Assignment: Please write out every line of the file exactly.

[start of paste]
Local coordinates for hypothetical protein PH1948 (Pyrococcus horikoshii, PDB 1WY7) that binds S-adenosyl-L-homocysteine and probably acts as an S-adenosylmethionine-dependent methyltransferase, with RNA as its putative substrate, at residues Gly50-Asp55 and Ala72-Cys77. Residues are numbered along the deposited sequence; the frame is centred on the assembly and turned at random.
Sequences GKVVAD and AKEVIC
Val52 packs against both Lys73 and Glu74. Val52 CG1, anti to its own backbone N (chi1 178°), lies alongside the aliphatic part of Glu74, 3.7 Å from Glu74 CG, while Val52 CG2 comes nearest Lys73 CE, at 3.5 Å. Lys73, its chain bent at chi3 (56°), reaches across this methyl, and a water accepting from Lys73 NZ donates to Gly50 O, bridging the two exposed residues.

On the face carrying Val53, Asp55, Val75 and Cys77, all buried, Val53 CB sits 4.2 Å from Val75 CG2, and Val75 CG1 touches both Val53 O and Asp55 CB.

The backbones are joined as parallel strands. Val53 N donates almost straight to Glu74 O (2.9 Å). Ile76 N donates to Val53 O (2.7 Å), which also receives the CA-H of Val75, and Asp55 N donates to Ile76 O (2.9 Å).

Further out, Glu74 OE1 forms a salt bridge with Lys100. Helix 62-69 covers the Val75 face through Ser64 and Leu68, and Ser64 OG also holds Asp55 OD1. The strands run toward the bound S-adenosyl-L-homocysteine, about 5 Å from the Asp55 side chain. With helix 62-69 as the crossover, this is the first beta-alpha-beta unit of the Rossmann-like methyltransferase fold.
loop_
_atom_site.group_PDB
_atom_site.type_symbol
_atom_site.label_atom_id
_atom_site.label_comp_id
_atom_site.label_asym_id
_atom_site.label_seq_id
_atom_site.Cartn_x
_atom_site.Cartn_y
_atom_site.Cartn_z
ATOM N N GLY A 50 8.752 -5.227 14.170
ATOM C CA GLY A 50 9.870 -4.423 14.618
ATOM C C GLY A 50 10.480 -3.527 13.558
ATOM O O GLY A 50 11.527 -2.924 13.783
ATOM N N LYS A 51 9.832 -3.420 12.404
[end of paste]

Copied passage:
Local coordinates for hypothetical protein PH1948 (Pyrococcus horikoshii, PDB 1WY7) that binds S-adenosyl-L-homocysteine and probably acts as an S-adenosylmethionine-dependent methyltransferase, with RNA as its putative substrate, at residues Gly50-Asp55 and Ala72-Cys77. Residues are numbered along the deposited sequence; the frame is centred on the assembly and turned at random.
Sequences GKVVAD and AKEVIC
Val52 packs against both Lys73 and Glu74. Val52 CG1, anti to its own backbone N (chi1 178°), lies alongside the aliphatic part of Glu74, 3.7 Å from Glu74 CG, while Val52 CG2 comes nearest Lys73 CE, at 3.5 Å. Lys73, its chain bent at chi3 (56°), reaches across this methyl, and a water accepting from Lys73 NZ donates to Gly50 O, bridging the two exposed residues.

On the face carrying Val53, Asp55, Val75 and Cys77, all buried, Val53 CB sits 4.2 Å from Val75 CG2, and Val75 CG1 touches both Val53 O and Asp55 CB.

The backbones are joined as parallel strands. Val53 N donates almost straight to Glu74 O (2.9 Å). Ile76 N donates to Val53 O (2.7 Å), which also receives the CA-H of Val75, and Asp55 N donates to Ile76 O (2.9 Å).

Further out, Glu74 OE1 forms a salt bridge with Lys100. Helix 62-69 covers the Val75 face through Ser64 and Leu68, and Ser64 OG also holds Asp55 OD1. The strands run toward the bound S-adenosyl-L-homocysteine, about 5 Å from the Asp55 side chain. With helix 62-69 as the crossover, this is the first beta-alpha-beta unit of the Rossmann-like methyltransferase fold.
loop_
_atom_site.group_PDB
_atom_site.type_symbol
_atom_site.label_atom_id
_atom_site.label_comp_id
_atom_site.label_asym_id
_atom_site.label_seq_id
_atom_site.Cartn_x
_atom_site.Cartn_y
_atom_site.Cartn_z
ATOM N N GLY A 50 8.752 -5.227 14.170
ATOM C CA GLY A 50 9.870 -4.423 14.618
ATOM C C GLY A 50 10.480 -3.527 13.558
ATOM O O GLY A 50 11.527 -2.924 13.783
ATOM N N LYS A 51 9.832 -3.420 12.404